Kudos to TIME magazine for devoting an entire issue to a special report on the opioid crisis in the United States, "The Opioid Diaries." The photographs and accompanying text were disturbing, but that was the point.
To show life as it is, not as how we might like it to be.
I wish there was an easy answer to suffering. But there isn't. It is hard, impossible really, to judge people who, in their quest to relieve their suffering, turn to drugs. Here's an example from the TIME story.
"I got in a car accident and was in the hospital for three or four months. At first, I took it for the pain as prescribed, as needed. I started to like the buzz so I began taking more than I was supposed to. Then a family member introduced me to heroin, and I actually cried at first because I didn't feel any pain. All it takes is one time."
That's the dream almost everybody has -- to find a cure for suffering.
Opioid users seek that cure through drugs. Dangerous drugs, unfortunately, since street drugs are both cheaper and more powerful than prescription opioids, so deadly overdoses are killing thousands every year.
Religious beliefs of various kinds are much safer. But there's quite a bit of truth in Karl Marx's famous observation, paraphrased as Religion is the opium of the people, or Religion is the opiate of the masses.
Like drugs, religion is addictive. I know, because I was hooked on an Eastern guru-centered religion for over 35 years. It was difficult for me to wean myself from the good feelings I got from my belief system.
It didn't take away all of my pains and sufferings, not by a long shot. However, I got a lot of solace from believing that the events in my life had a cosmic meaning, since my guru supposedly was taking care of my karmic account so, as the saying went, "A sword thrust would be reduced to a pinprick."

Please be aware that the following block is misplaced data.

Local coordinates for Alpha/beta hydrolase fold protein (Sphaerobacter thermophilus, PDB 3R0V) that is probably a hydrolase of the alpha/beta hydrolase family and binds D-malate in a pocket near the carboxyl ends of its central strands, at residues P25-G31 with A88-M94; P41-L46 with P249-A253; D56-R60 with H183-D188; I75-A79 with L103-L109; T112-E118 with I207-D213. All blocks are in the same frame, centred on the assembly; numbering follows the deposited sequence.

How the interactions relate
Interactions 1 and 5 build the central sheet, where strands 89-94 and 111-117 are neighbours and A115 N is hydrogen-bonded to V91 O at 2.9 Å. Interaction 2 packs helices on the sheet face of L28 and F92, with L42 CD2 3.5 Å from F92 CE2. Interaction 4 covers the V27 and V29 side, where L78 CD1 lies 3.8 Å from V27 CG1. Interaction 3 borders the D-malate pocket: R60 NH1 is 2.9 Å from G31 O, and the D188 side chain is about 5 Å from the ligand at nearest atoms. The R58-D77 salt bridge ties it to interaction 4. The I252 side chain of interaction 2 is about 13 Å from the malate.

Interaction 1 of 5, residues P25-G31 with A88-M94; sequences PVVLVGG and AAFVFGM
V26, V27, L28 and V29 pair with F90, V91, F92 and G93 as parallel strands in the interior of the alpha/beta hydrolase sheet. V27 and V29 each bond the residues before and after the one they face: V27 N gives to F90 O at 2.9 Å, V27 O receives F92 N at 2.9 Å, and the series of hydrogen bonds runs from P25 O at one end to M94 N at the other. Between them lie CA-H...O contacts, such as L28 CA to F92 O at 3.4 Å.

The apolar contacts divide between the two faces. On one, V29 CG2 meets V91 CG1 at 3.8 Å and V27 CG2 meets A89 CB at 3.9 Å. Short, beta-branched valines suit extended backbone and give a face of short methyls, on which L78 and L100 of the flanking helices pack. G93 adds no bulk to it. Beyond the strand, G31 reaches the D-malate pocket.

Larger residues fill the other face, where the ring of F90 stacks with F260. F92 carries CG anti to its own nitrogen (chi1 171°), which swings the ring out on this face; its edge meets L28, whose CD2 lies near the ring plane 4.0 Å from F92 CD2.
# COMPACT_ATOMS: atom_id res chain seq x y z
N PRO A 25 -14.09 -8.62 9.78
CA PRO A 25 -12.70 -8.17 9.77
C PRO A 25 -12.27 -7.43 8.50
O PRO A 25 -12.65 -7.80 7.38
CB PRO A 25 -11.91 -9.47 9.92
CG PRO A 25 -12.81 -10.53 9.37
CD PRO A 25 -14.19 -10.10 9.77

I also enjoyed the reassurance that death wasn't the end, but rather a beginning. For either I'd be reborn with an opportunity to make further spiritual progress as a human, or enjoy the company of the guru in his divine form in higher spiritual regions of reality.
That's addictive stuff! The prospect of dying and being dead forever is scary. So I read this description by a sheriff of carfentanil's effects (a very powerful synthetic opioid) with a mixture of horror, understanding, and even a bit of envy.
"Unfortunately it's so addicting that if you die, addicts want to go to that dealer to get that more potent compound. It's unbelievable. They're chasing the next best high. They're not worried about dying. It changes your brain chemistry where death doesn't faze you, death isn't a fear anymore."
Well, if there's ever a drug that takes away the fear of death without nasty side effects (like dying), sign me up for a lifetime supply.
Since I'm a recovering religion addict, I know how powerful supernatural belief systems can be. So along with not judging opioid users, I also do my best to not judge people who are using religion to get through life by relieving some of the suffering that comes with being a sentient human being.
That said, I try to use this blog as a form of "tough love" for those who are still in the grip of religiosity. For I've found that even though it is difficult to give up faith in a higher power, the rewards exceed the withdrawal symptoms.
I feel like I'm more in touch with reality now.
I've broken out of the shell of my dogmatism, which I needed to protect me from skeptics who asked uncomfortable questions such as, "How do you know what you believe is true?" I wanted my beliefs to be true so badly, I was willing to ignore anyone or anything that cast doubt on them.
It's tough to face the suffering that is a big part of life head-on with eyes wide open. Like I said, I totally understand why people turn to drugs, religion, or anything else that promises to offer relief. Whatever gets you through the day is a difficult thing to give up.
So aside from the final sentence, which my atheist mind rejects, I like this advice from Angela Davis, a social worker with a facility that cares for opioid-exposed babies.
"If your family member is struggling with addiction, love them. Don't fight them, don't judge them. And for the love of everything holy, pray for them."